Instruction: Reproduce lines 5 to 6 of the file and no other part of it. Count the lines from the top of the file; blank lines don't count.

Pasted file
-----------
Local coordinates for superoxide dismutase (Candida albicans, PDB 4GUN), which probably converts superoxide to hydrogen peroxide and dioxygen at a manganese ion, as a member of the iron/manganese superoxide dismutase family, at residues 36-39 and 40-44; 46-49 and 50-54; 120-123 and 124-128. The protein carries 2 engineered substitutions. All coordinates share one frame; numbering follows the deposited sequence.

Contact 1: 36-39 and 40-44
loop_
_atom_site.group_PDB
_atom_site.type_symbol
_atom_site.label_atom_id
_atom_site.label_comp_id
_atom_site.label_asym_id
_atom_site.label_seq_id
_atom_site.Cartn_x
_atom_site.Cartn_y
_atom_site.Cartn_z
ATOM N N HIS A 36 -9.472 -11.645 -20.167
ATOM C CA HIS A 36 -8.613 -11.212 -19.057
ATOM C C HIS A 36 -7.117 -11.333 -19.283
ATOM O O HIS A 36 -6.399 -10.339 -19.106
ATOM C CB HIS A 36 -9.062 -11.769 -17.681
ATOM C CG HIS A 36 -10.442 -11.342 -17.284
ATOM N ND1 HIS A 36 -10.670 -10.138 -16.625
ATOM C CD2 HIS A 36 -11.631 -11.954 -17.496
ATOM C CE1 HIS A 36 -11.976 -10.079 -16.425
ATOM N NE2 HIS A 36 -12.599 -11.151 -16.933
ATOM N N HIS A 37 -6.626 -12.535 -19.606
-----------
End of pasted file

_atom_site.type_symbol
_atom_site.label_atom_id